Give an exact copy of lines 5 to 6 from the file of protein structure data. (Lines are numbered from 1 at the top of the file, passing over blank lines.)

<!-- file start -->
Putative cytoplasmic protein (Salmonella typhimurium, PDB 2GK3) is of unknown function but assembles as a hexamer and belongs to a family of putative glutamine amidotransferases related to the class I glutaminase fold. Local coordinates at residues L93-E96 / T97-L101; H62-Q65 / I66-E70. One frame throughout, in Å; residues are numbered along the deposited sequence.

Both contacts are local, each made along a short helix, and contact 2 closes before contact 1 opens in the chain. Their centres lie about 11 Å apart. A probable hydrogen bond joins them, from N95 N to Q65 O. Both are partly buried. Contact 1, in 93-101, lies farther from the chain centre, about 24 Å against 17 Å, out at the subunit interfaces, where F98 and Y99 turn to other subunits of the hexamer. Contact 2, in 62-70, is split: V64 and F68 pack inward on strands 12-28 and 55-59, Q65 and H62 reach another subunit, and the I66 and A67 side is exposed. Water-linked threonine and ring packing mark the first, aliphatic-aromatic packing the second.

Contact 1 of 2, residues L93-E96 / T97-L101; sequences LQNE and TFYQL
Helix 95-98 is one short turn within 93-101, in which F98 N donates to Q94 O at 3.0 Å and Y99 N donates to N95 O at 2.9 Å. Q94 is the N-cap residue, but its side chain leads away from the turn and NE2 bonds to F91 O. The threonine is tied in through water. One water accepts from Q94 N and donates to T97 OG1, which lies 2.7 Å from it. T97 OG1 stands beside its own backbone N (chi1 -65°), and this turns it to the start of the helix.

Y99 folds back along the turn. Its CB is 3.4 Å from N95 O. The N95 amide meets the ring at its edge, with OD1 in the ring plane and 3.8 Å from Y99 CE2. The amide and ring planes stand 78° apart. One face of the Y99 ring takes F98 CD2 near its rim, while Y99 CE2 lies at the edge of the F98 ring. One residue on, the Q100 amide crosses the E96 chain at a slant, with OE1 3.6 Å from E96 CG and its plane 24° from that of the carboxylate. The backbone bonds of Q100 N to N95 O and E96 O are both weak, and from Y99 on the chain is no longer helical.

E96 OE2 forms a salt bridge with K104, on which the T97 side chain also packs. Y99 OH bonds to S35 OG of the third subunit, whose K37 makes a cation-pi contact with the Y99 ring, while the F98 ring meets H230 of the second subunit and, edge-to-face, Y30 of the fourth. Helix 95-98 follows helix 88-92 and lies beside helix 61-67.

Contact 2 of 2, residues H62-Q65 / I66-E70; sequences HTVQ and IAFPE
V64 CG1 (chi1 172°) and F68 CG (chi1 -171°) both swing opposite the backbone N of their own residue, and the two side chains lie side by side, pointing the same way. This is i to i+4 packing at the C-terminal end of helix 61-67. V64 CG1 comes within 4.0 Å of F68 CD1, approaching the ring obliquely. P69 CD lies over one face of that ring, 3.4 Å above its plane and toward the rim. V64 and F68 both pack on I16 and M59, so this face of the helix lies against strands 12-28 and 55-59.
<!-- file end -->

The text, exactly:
Y99 folds back along the turn. Its CB is 3.4 Å from N95 O. The N95 amide meets the ring at its edge, with OD1 in the ring plane and 3.8 Å from Y99 CE2. The amide and ring planes stand 78° apart. One face of the Y99 ring takes F98 CD2 near its rim, while Y99 CE2 lies at the edge of the F98 ring. One residue on, the Q100 amide crosses the E96 chain at a slant, with OE1 3.6 Å from E96 CG and its plane 24° from that of the carboxylate. The backbone bonds of Q100 N to N95 O and E96 O are both weak, and from Y99 on the chain is no longer helical.

E96 OE2 forms a salt bridge with K104, on which the T97 side chain also packs. Y99 OH bonds to S35 OG of the third subunit, whose K37 makes a cation-pi contact with the Y99 ring, while the F98 ring meets H230 of the second subunit and, edge-to-face, Y30 of the fourth. Helix 95-98 follows helix 88-92 and lies beside helix 61-67.